Perhaps more than any other sport, hockey is a team game. Winning a Stanley Cup requires 20 players performing a variety of roles and working together for a common goal.
This doesn't mean that individual accomplishments aren't important; it's just that no player wants to be seen as placing his own stats before the achievements of his team. Milestones are still something to be celebrated -- as long as they fit into the team context.
Here's a look at some players who have a good chance to reach individual milestones during the 2011-12 season:
Calgary's captain and all-time scoring leader passed the 1,000-point mark late last season. He starts the new season with 484 goals after finishing third in the NHL with 43 in 2010-11 -- his best season since getting 50 in 2007-08.
With 10 consecutive seasons of 30 or more goals, there would appear to be little doubt that Iginla will get the 16 he needs to become the 42nd player in NHL history to reach the 500-goal mark. A 35-goal season, hardly a stretch by Iginla's lofty standards, would put him into the top 35 all-time -- Pierre Turgeon is currently 35th with 515 goals, three behind Dale Hawerchuk.
No other active player is even close to Iginla; Jason Arnott, now with St. Louis, is next at an even 400.
Reaching 1,000 assists is a lot harder than scoring 500 goals -- only 11 players in NHL history have managed it. Jagr's return to the NHL with the Flyers after three seasons in Russia's KHL will give him the chance to make it 12; the last player to reach the mark was Joe Sakic in 2008-09, his final NHL season.
Jagr's first point of the season will give him 1,600 -- and if he can match last season's pace for assists (31 in 49 games) over an 82-game NHL season, he would get the 47 he needs to join a list that includes former Pittsburgh teammates Mario Lemieux, Ron Francis and Paul Coffey.
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Alfredsson also reached the 1,000-point mark in 2010-11, one of the few things that went right for Ottawa's captain in a season that was cut short by injury after he managed 14 goals and 31 points in just 54 games while watching the Senators miss the playoffs for the second time in three seasons. Alfredsson had 10 consecutive 20-goal seasons before 2010-11, and even at age 38, if he can stay healthy, he should get the 11 goals he needs to reach 400.
Hossa isn't the prolific scorer he was in his younger days -- he had 25 goals in 65 games for the Hawks last season and has exceeded 26 goals just once in the past four seasons. But with 388 goals at age 32, he should have no trouble passing 400 by midseason and has a decent chance to finish his career with 500 or more.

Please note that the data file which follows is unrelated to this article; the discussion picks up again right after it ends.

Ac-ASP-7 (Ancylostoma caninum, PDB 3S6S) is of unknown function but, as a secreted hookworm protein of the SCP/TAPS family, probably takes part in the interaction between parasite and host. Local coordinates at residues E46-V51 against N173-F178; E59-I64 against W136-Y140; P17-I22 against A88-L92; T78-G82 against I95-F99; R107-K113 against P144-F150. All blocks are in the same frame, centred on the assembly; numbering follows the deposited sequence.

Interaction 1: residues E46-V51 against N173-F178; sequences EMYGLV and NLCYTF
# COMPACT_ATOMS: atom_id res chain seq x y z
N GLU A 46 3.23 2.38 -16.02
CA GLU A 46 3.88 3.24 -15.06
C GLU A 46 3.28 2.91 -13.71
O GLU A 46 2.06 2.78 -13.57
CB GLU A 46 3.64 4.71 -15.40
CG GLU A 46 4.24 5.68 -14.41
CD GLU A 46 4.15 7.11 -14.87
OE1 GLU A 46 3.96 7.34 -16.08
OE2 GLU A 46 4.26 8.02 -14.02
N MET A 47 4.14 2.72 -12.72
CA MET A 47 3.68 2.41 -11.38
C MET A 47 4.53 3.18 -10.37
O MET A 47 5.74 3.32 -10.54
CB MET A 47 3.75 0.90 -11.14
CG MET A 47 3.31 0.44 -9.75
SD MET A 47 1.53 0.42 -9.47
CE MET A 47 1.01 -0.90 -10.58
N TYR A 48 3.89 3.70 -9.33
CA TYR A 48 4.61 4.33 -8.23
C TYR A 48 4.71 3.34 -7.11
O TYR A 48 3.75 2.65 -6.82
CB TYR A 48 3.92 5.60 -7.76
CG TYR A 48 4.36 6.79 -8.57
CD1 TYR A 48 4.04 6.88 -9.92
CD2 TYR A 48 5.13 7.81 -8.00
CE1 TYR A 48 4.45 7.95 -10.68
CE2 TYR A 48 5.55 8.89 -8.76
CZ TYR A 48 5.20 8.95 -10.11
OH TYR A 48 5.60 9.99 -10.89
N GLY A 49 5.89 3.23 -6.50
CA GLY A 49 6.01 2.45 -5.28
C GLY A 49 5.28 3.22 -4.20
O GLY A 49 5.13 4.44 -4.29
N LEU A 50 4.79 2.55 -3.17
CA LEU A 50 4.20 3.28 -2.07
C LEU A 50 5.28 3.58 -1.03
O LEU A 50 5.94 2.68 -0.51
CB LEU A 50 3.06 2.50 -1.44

By the time Hossa is thinking about 500, he'll likely be looking up at Kovalchuk, who enters the season with 369 goals in just 702 NHL games. The 31 goals Kovalchuk needs to hit 400 matches his total from 2010-11 -- a season that was his worst since he had 29 goals in 65 games as a rookie in 2001-02. Prior to last season, Kovalchuk had scored at least 40 goals in six consecutive seasons, and his second-half performance in '10-11 left no doubt that he's still got the touch when it comes to putting the puck in the net.
Nabokov brings his 293 NHL victories to training camp with the Islanders, where he will be one of six goaltenders jockeying for playing time. Given the Islanders' efforts to build with young players, it's not unlikely that they could deal the 36-year-old if he shows that his game hasn't suffered from a largely-lost season that included a stretch in Russia and his decision not to report to the Isles after they claimed him on waivers.
Ironically, the player Nabokov finally beat out for the top job in San Jose is also nearing 300 wins. Kiprusoff and Nabokov both came to the NHL with the Sharks and split the goaltending for a couple of seasons before San Jose dealt Kiprusoff to Calgary in November 2003. He had 37 wins last season and has 35 or more in each of the last six seasons, so getting the 24 he needs to reach 300, a plateau reached by just 25 goalies in NHL history, could happen before the All-Star break.
Neither Nabokov nor Kiprusoff is any threat to catch all-time wins leader Brodeur, who enters the season with 625 and figures to pass the 650-victory mark. Ironically, Brodeur is also all but assured of breaking the NHL record for most regulation losses by a goaltender. He begins the season with 350, two behind record-holders Curtis Joseph and Gump Worsley.
Sometime before the All-Star break, Brodeur is also poised to become the first goaltender in NHL history to stop 27,000 shots; late last season, he passed Patrick Roy for the most career saves and enters the season with 25,976. He stopped 1,313 shots in 56 games last season and 2,004 in 77 appearances in 2009-10. It's not impossible he could finish with as many as 28,000 if he's healthy and plays upwards of 70 games.